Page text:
We have a few random photos to share...
We are constantly amazed at what is transported on vehicles!
The themes of the election are not so different than they are in the States. The Ghana election is only 3 weeks away. We are curious about how all this will turn out. We constantly hear prayers for peace, although Ghana has not usually had any issues. To be on the safe side, the Area Presidency moved missionary transfers up one day so everyone would be in their new location before the election.
Our Assistant to the President and one of our office elders found a "deal" on ties in the market.
Elder Koronikalou has a driver's license from Fiji. He was able to get a Ghanaian license so he can legally drive here in the mission. In the process he found out he needed glasses!
Elder Art from Arizona and Elder Afoa from Australia stopped by the office.
Sister Heid loves Christmas. She is determined to make the mission home look like Disneyland.
We actually found a turkey at the grocery store for Thanksgiving. It was $70 US. Since it is a 'work" day for us, we decided to prepare something else that was less expensive and less time consuming. At least we had a choice!!
the wards participated. Most of the presentation was based on various tribal festivals and dances. There was a lot of hip movement and drumming!!
The tribal chief took his place to observe the festival that was being .
Part of this festival included casting their fishing nets. Others had purification ceremonies, hunting and drumming. One festival from the Northern Region of Ghana celebrated Muhammad with dances for 18 days plus women and children were given money.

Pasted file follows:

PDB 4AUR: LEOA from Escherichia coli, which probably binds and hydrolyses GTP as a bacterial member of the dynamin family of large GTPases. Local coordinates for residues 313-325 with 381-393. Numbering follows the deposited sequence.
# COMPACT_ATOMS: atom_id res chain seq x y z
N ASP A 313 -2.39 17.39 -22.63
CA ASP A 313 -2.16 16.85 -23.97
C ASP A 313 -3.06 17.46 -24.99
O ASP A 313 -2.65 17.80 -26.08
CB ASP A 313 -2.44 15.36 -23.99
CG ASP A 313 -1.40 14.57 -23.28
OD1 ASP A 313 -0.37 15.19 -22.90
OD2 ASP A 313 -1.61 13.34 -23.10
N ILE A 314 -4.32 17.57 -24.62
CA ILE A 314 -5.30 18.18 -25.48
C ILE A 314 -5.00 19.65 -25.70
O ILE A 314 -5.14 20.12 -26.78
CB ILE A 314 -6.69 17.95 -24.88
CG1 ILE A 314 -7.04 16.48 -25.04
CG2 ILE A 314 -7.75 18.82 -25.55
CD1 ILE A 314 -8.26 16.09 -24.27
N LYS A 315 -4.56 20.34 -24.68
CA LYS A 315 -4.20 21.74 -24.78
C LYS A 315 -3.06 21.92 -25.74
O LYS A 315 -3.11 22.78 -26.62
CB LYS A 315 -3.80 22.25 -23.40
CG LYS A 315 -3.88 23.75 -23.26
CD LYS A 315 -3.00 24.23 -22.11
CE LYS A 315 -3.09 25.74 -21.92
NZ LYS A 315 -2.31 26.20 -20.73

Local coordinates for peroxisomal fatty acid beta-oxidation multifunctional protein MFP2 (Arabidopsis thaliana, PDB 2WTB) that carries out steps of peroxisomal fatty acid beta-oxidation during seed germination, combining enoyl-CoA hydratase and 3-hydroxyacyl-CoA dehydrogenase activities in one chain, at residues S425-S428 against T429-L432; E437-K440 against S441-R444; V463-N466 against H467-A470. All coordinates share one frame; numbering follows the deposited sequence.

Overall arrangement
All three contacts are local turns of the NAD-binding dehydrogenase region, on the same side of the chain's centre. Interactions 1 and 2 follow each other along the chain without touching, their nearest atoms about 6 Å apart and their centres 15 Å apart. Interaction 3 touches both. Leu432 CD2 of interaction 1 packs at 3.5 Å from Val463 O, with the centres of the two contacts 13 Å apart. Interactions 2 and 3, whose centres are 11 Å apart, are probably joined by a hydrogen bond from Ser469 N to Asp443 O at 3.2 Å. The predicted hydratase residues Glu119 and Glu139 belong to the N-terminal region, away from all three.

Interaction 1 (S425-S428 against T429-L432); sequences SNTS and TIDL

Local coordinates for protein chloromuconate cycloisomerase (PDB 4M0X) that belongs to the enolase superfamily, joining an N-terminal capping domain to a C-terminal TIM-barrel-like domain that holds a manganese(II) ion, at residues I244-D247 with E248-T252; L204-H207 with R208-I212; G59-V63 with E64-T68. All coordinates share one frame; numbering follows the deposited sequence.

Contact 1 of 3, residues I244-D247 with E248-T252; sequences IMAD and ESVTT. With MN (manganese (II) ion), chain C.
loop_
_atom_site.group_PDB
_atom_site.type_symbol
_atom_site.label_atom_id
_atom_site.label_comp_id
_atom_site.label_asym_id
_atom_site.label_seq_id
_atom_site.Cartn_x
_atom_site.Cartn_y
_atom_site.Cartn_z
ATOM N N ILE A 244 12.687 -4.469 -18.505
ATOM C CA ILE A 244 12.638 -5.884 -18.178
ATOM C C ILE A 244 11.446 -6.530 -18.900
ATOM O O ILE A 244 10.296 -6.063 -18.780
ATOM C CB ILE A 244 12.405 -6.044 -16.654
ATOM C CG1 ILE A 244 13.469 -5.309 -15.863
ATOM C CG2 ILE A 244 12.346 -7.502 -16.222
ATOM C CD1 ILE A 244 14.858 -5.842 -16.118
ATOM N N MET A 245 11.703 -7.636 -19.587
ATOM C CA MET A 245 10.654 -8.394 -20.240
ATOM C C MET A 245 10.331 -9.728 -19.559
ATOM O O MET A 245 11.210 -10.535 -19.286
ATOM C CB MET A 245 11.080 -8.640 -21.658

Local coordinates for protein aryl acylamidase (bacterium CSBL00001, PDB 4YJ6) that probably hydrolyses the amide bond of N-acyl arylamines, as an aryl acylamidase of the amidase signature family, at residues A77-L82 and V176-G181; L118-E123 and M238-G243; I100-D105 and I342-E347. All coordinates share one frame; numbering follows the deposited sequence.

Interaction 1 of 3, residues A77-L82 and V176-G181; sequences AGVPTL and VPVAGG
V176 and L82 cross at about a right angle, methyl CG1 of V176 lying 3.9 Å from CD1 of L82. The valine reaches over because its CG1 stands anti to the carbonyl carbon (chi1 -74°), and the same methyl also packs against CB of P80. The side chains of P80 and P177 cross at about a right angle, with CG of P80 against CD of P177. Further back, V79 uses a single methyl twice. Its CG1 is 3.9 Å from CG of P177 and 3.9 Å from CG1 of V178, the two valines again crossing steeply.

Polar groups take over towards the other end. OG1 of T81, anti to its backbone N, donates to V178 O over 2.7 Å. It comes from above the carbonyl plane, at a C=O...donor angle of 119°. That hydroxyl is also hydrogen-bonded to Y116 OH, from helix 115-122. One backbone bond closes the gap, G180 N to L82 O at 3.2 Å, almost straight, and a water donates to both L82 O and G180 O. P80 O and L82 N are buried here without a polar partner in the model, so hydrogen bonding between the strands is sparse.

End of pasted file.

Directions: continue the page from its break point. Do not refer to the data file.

This festival required a sacrifice of a ram. (A goat was substituted....and was not sacrificed!)
One of our missionaries, Elder Bell, participated. He really got into the dancing! And the members loved it!
We hope the video will play so you can see a short demonstration of what we watched.
On Sunday we concluded our week by attending a church broadcast from Salt Lake City to the Africa West Area, which included 16 countries, 72 Stakes and 45 Districts. The first stake in this area was established in 1988 so the growth has been tremendous.
Several speakers, including an African, encouraged members to adopt the culture of the gospel and avoid tribal customs that were in conflict. Specifically mentioned was the tradition of delaying marriage, sometimes for years, until a bride price could be paid to the bride's parents. One of our guards has been dating a young lady for two years. They want to marry, but the parents are insisting on a bride price. (We understand that in most situations the entire extended family generally wants some compensation.) Fortunately, our guard, was able to talk to his future father-in-law and reach a reasonable agreement. They will be married in December and we are invited!